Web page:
how to make custom combining diacritical marks for arabic letters?
Richard Wordingham via Unicode
unicode at unicode.org
Thu May 17 14:12:55 CDT 2018
On Thu, 17 May 2018 09:49:55 +0300
dinar qurbanov via Unicode <unicode at unicode.org> wrote:
> how to make custom combining diacritical marks for arabic letters?
> should only font drivers and programs support it, or should also
> unicode support it, for example, have special area for them?
> as i know, private use area can be used to make combining diacritical
> marks for latin script without problems.
> but when i tried, several years ago, to make that for arabic script,
> with fontforge, i had to use right to left override mark, and manually
> insert beginning, middle, ending forms of arabic letters, and even
> then, my custom marks were not located very properly above letters.
I'm offering suggestions, but I don't that they will work.
The one thing that may help you is that these marks cannot appear in
plain text. There are a number of things you need to do:
1) Persuade the renderer to treat your character as being a run in a
single script. You might be able to do this by:
a) Not having any lookups for the Arabic script.
b) Using RLM to persuade the renderer that you have a right-to-left run.
It is just possible that his may fail with OpenType fonts but work
with Graphite or AAT fonts. If it works, you will then have to
implement all the Arabic shaping yourself.
2) If OpenType fonts will treat the data as a single script run, you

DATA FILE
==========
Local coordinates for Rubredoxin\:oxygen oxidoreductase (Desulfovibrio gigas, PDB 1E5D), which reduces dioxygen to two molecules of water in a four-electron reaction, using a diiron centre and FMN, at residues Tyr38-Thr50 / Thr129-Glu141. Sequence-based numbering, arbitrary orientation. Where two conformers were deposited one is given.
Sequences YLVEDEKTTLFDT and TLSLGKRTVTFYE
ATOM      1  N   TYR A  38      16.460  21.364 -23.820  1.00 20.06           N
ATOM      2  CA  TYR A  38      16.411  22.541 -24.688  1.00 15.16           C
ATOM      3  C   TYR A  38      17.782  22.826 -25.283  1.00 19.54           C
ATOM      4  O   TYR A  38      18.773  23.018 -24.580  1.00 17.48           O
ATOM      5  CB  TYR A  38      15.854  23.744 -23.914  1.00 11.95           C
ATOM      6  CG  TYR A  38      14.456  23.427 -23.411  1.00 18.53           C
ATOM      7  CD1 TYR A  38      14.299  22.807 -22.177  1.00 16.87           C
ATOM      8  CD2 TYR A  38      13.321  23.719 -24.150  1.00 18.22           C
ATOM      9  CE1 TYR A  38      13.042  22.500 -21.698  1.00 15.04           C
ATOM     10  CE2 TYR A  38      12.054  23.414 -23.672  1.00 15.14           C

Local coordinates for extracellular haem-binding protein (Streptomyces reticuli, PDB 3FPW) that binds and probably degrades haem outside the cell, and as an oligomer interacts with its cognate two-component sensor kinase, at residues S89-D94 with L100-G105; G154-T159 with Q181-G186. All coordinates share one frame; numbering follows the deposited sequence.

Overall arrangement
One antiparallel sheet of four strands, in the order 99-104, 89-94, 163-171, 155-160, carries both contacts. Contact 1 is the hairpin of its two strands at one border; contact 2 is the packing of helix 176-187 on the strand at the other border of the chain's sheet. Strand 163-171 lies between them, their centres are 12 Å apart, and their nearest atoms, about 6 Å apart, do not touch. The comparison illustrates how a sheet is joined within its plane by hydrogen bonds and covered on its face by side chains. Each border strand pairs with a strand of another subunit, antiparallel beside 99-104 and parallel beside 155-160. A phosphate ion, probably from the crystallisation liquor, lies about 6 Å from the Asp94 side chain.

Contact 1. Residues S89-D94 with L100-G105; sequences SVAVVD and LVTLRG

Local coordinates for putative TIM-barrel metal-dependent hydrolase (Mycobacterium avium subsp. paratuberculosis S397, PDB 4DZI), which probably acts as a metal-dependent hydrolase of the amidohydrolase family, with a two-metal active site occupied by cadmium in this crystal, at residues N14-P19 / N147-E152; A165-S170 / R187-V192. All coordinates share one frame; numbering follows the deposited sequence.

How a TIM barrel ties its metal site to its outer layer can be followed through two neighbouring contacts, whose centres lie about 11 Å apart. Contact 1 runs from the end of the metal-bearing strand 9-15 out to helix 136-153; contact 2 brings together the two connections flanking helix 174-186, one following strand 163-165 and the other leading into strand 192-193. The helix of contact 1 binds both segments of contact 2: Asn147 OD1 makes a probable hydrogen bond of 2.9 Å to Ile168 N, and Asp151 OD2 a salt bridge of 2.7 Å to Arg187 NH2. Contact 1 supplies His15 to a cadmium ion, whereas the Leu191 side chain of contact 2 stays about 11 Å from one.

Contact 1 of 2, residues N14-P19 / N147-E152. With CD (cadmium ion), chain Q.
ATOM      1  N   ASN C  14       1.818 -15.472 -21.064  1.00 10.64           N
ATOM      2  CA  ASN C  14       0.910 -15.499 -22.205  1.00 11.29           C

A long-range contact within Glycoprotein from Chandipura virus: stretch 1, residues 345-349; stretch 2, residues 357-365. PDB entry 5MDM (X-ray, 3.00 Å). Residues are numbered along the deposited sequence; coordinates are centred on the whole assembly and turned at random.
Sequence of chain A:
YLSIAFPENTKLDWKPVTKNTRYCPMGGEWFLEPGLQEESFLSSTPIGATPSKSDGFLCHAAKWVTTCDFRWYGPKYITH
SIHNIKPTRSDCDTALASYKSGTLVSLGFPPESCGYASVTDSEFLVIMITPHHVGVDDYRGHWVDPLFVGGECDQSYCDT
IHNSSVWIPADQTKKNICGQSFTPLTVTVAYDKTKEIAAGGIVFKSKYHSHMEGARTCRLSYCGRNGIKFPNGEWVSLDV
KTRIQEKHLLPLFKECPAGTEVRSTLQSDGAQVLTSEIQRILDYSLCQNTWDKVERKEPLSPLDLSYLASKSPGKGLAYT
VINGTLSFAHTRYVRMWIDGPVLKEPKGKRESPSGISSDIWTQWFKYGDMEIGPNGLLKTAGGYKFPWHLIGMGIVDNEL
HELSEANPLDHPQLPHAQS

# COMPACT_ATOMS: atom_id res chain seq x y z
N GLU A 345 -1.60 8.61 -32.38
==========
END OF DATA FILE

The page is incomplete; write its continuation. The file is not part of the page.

will need to ensure that there is an OpenType substitution feature that
the renderer will support. Fortunately, many modern text applications
will allow you to force the ccmp feature to be enabled - I have used
such feature forcing with OpenType in LibreOffice and also in HTML,
which renders accordingly in all the modern browsers I have tested - MS
Edge on Windows 10, Firefox and, on iPhones, Safari. While the ccmp
feature is enabled for the PUA in Firefox, it is disabled in MS Edge on
3) I believe AAT will soon be available for products using the HarfBuzz
layout engine, so it is likely to become available on Firefox and
LibreOffice. If AAT looks like a solution, you may need to research the
attitudes of Chrome and OpenOffice, for I believe they have chosen not
to support Graphite.
A totally different solution would be to recompile your application so
that it believes that your diacritics are in the Arabic script.
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